HALLOWELL — Rainbow flags marked the driveway into Granite City Park on Saturday, where Brian Kaufman donned a rainbow flag under his fur vest and put on a horned Viking helmet with long blond braids.

He was out to attract attention for his booth, which was part of the three-day Hallowell LGBTQ Pride festival. The celebration was held in conjunction with LGBTQ Pride. Those letters stand for lesbian, gay, bisexual, transgender, and queer or questioning.

Kaufman was promoting his Viking-themed “Rainbow Quest!” board game, which is billed as “the essential new LBGT board game for several school’s GSA (Gay Straight Alliance), family game nights & diversity trainings.”

Kaufman, of Augusta, developed it with Martin Swinger, and Kaufman was taking pre-orders and looking for crowd-funding of $30,000 to get it manufactured.

“It celebrates LGBT icons and heroes,” he said, adding that when he was younger, he had to go to the library to find those heroes.

“Ideally, I want people to know this resource exists.”

More information on the game is available at www.rainbowquest.net and on Facebook at RainbowQuestgame.

On Sunday, Kaufman planned to be in New York City for the NYC Pride March, and when he’s not promoting his game or traveling, he is at the University of Maine at Farmington, where he is an associate professor of psychology.

In the adjacent booth, Kendra Finnegan, district youth coordinator for Healthy Communities of the Capital Area, hoped to spur youths’ interest in a summer program that would empower them “to use their voices to become activists.”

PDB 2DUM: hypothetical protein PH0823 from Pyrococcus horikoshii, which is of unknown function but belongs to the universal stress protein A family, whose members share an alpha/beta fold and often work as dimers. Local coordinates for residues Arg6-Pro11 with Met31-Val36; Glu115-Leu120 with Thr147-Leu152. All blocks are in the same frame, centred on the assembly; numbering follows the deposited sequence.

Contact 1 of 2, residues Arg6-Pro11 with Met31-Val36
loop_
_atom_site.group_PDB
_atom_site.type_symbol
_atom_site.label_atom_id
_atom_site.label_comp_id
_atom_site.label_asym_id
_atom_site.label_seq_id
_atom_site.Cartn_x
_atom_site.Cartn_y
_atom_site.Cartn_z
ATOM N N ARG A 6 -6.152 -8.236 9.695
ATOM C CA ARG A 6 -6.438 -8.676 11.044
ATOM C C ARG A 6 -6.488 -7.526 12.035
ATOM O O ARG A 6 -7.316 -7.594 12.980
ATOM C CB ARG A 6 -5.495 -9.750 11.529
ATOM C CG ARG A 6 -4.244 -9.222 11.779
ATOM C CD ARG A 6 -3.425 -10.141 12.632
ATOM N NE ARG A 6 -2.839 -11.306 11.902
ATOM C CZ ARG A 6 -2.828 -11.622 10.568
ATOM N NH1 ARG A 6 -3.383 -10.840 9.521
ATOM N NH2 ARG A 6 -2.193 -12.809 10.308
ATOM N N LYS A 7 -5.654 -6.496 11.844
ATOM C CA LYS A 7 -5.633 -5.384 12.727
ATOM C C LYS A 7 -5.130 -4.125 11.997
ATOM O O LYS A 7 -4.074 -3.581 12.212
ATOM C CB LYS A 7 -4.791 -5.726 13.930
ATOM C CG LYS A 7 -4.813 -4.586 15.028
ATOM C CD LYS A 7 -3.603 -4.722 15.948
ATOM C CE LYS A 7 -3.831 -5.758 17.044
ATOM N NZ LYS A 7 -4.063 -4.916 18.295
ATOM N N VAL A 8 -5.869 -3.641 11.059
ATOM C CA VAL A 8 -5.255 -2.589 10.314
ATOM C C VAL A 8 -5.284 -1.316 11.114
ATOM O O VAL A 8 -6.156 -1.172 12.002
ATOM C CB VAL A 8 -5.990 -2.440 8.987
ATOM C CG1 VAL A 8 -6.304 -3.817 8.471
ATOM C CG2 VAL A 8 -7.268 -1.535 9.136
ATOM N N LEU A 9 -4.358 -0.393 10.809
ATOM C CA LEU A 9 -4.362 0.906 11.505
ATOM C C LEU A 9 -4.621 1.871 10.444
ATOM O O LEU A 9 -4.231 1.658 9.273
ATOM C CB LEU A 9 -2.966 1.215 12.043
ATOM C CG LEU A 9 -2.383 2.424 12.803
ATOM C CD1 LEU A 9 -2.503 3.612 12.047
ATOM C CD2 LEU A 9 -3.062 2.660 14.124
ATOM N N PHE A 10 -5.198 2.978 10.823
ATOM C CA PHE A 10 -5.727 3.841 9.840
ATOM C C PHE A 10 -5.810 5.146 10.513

Chris Vallee, an organizer of Hallowell’s inaugural LGBTQ Pride festival Saturday, says that the event was held to encourage visitors to come to the community. Pride activities started Friday and conclude on Sunday. Photo by Elise Klysa

She was at the Hallowell Pride festival in particular, she said, because she wants to help support LGBT students and to reduce the disparities between non-LGBT and LGBT students as reflected in the Maine Integrated Youth Health Survey 2017. Responses from that survey report that lesbian, gay, bisexual and transgender youth were more likely to smoke cigarettes and use marijuana and alcohol and drugs than their counterparts and that they were more likely to be sad or hopeless and to consider suicide.

Finnegan said teenagers interested in the four-week summer program, which offers some stipends, can find applications on the organization’s Facebook page.

Chris Vallee, one of four organizers of Hallowell’s Pride celebration, pronounced Friday night’s kickoff activities “awesome – all the bars were basically slammed.”

Speaking at the Quarry Tap Room, one of his businesses in Hallowell, he predicted, “Next year it will be quadruple – organizers, activities and visibility.”

He said it took this year’s organizers four months to arrange the city’s pride fest. “We’re just trying to do activities to help downtown during the construction,” Vallee said. “We’ve been talking about doing a Hallowell Pride festival for at least a dozen years.”

Brian Kaufman wears a rainbow flag Saturday as part of Hallowell LGBTQ Pride festivities. Kaufman, of Augusta, an associate professor of psychology at the University of Maine at Farmington, staffs a table promoting a board game he developed to initiate conversations concerning gay issues. Photo by Elise Klysa

Water Street is undergoing major reconstruction and traffic is currently restricted to one way northbound. Cyclone fencing that separates businesses and pedestrians from the passing traffic displayed a number of festival-related banners.

The festival was to close Sunday morning with a Rainbow Meet Up Brunch from 11 a.m.-1 p.m. at Slates Restaurant and a Bloody Mary Hangover Dance Party from 11:30 a.m.-1:30 p.m. at the Quarry Tap Room.

Betty Adams can be contacted at 621-5631 or at:

[email protected]

Twitter: @betadams